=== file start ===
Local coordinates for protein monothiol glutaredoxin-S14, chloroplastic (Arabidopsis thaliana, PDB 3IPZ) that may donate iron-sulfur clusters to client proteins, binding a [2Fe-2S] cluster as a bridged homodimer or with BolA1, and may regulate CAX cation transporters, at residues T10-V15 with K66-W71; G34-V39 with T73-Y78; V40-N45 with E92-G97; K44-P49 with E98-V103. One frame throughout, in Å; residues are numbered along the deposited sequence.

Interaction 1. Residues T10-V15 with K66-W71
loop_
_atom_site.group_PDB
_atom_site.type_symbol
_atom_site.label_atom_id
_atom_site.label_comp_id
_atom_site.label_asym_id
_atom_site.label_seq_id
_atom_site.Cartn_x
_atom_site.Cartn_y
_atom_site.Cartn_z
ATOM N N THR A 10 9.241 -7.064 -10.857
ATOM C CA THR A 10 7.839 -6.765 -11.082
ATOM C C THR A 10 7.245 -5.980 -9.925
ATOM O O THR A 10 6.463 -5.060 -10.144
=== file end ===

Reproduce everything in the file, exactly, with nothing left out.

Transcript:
Local coordinates for protein monothiol glutaredoxin-S14, chloroplastic (Arabidopsis thaliana, PDB 3IPZ) that may donate iron-sulfur clusters to client proteins, binding a [2Fe-2S] cluster as a bridged homodimer or with BolA1, and may regulate CAX cation transporters, at residues T10-V15 with K66-W71; G34-V39 with T73-Y78; V40-N45 with E92-G97; K44-P49 with E98-V103. One frame throughout, in Å; residues are numbered along the deposited sequence.

Interaction 1. Residues T10-V15 with K66-W71
loop_
_atom_site.group_PDB
_atom_site.type_symbol
_atom_site.label_atom_id
_atom_site.label_comp_id
_atom_site.label_asym_id
_atom_site.label_seq_id
_atom_site.Cartn_x
_atom_site.Cartn_y
_atom_site.Cartn_z
ATOM N N THR A 10 9.241 -7.064 -10.857
ATOM C CA THR A 10 7.839 -6.765 -11.082
ATOM C C THR A 10 7.245 -5.980 -9.925
ATOM O O THR A 10 6.463 -5.060 -10.144